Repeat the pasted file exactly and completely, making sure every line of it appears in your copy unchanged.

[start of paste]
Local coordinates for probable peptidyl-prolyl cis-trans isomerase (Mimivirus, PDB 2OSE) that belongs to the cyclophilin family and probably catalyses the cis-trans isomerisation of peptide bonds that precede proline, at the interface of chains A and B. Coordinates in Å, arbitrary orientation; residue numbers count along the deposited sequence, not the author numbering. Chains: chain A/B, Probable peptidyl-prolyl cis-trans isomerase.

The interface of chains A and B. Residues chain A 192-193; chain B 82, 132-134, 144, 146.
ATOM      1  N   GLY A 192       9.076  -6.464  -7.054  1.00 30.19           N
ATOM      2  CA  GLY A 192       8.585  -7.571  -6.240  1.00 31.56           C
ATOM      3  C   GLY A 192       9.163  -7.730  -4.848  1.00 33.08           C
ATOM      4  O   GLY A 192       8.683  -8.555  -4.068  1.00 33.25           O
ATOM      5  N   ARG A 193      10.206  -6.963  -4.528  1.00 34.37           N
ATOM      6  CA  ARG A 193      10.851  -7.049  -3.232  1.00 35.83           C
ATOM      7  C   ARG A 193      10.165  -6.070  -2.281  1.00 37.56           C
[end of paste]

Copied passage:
Local coordinates for probable peptidyl-prolyl cis-trans isomerase (Mimivirus, PDB 2OSE) that belongs to the cyclophilin family and probably catalyses the cis-trans isomerisation of peptide bonds that precede proline, at the interface of chains A and B. Coordinates in Å, arbitrary orientation; residue numbers count along the deposited sequence, not the author numbering. Chains: chain A/B, Probable peptidyl-prolyl cis-trans isomerase.

The interface of chains A and B. Residues chain A 192-193; chain B 82, 132-134, 144, 146.
ATOM      1  N   GLY A 192       9.076  -6.464  -7.054  1.00 30.19           N
ATOM      2  CA  GLY A 192       8.585  -7.571  -6.240  1.00 31.56           C
ATOM      3  C   GLY A 192       9.163  -7.730  -4.848  1.00 33.08           C
ATOM      4  O   GLY A 192       8.683  -8.555  -4.068  1.00 33.25           O
ATOM      5  N   ARG A 193      10.206  -6.963  -4.528  1.00 34.37           N
ATOM      6  CA  ARG A 193      10.851  -7.049  -3.232  1.00 35.83           C
ATOM      7  C   ARG A 193      10.165  -6.070  -2.281  1.00 37.56           C